The need for Read Easy

Most of us take our ability to read for granted and are unaware that there are people around us who struggle with this most basic requirement for everyday life.

A Skills for Life survey of 16-65 year olds in 2011 found that 5% of adults in England could only recognise a few common words, and a further 2.1% were barely able to read simple health and safety notices at work. It has been shown that adults who struggle to read:

  • develop coping strategies, but often struggle with even the most ordinary tasks such as food shopping or using public transport
  • are five times more likely to be unemployed and four times more likely to experience long-term unemployment
  • struggle to help their children with learning
  • have difficulties reading and understanding basic health information, which is associated with higher mortality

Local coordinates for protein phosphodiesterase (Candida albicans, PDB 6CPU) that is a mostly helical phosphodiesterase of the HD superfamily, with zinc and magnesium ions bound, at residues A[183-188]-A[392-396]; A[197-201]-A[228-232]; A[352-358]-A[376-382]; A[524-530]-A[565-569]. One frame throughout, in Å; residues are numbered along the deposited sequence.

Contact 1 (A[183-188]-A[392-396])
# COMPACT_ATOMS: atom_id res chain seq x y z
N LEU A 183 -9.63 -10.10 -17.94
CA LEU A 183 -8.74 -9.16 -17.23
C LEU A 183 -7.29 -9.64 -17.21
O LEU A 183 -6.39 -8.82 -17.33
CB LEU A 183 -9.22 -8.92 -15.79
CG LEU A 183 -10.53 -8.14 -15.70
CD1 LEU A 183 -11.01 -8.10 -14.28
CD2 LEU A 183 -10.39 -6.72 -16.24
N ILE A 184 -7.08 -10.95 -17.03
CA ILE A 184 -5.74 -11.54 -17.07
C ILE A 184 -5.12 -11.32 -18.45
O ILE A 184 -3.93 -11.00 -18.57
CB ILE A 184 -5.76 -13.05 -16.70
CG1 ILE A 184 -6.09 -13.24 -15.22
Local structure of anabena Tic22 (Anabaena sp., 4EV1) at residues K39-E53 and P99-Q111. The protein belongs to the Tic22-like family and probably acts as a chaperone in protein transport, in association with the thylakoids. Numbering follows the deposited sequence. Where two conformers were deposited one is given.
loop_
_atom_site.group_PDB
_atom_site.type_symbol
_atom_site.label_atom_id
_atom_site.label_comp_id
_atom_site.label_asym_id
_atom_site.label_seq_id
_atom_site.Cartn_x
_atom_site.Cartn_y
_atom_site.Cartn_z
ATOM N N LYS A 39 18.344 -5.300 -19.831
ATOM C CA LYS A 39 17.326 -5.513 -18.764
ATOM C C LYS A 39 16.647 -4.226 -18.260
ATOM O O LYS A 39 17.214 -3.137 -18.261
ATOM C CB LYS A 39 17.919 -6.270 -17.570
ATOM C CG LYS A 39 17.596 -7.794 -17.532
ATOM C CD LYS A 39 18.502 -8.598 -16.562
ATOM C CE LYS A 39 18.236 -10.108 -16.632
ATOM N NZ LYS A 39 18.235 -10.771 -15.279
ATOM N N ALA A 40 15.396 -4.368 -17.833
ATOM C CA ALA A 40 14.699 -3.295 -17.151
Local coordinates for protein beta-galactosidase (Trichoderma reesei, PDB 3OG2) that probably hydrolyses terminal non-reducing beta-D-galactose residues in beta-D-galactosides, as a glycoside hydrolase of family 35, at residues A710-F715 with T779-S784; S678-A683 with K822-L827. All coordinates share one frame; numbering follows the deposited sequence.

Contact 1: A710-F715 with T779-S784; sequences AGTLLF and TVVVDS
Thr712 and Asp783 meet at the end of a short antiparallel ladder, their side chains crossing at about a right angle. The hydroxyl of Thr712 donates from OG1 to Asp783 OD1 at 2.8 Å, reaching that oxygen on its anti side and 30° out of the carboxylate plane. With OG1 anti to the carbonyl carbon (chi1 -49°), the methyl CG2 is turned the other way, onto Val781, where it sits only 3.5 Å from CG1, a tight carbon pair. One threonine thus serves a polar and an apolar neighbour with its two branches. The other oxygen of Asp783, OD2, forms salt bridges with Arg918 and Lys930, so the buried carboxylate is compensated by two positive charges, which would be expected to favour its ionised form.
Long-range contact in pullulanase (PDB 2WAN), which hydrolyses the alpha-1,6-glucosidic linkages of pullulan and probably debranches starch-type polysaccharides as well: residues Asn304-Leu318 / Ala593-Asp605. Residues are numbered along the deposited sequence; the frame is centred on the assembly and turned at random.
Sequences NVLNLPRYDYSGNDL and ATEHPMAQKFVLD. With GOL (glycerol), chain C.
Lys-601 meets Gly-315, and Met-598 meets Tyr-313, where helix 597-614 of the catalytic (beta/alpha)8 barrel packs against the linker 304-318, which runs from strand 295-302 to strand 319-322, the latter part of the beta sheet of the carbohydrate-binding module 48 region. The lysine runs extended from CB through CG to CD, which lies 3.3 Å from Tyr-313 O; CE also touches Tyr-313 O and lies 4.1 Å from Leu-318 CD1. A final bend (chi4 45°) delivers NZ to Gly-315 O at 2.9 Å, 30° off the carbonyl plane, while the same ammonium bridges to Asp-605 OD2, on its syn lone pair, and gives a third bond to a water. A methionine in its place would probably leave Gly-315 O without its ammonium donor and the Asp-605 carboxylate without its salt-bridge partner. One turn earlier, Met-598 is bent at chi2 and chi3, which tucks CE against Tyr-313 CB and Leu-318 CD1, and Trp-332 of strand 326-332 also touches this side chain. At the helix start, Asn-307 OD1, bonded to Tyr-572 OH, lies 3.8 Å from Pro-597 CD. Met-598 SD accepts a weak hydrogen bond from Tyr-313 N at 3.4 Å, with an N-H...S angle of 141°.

• are less likely to vote or take part in public and community life
  • are unlikely to reach their potential

There are many reasons why people may not have learnt to read as children, but Read Easy has been set up to minimise the stress and embarrassment involved in learning to read as an adult, by providing confidential, one-to-one tuition at flexible times and in discreet and convenient places.


Read Easy was founded in 2010 by Ginny Williams-Ellis. As a literacy tutor at Dorchester Prison, Ginny was responsible for running the Shannon Trust‘s prisoner-to-prisoner reading programme and saw for herself how a confidential, one-to-one approach could encourage people to come forward for support and successfully learn to read.

It became clear that there was an urgent need for a similar scheme in the wider community. With the support of many local agencies, Read Easy Dorchester & Weymouth was launched, and in a very short time many people were coming forward and making remarkable progress.

This quickly led to interest from other areas. To meet this wider demand, Read Easy UK was established in 2011 to help volunteers to set up new Read Easy groups in other parts of the country.  Within a year, three further groups had been formed and the organisation has continued to expand ever since.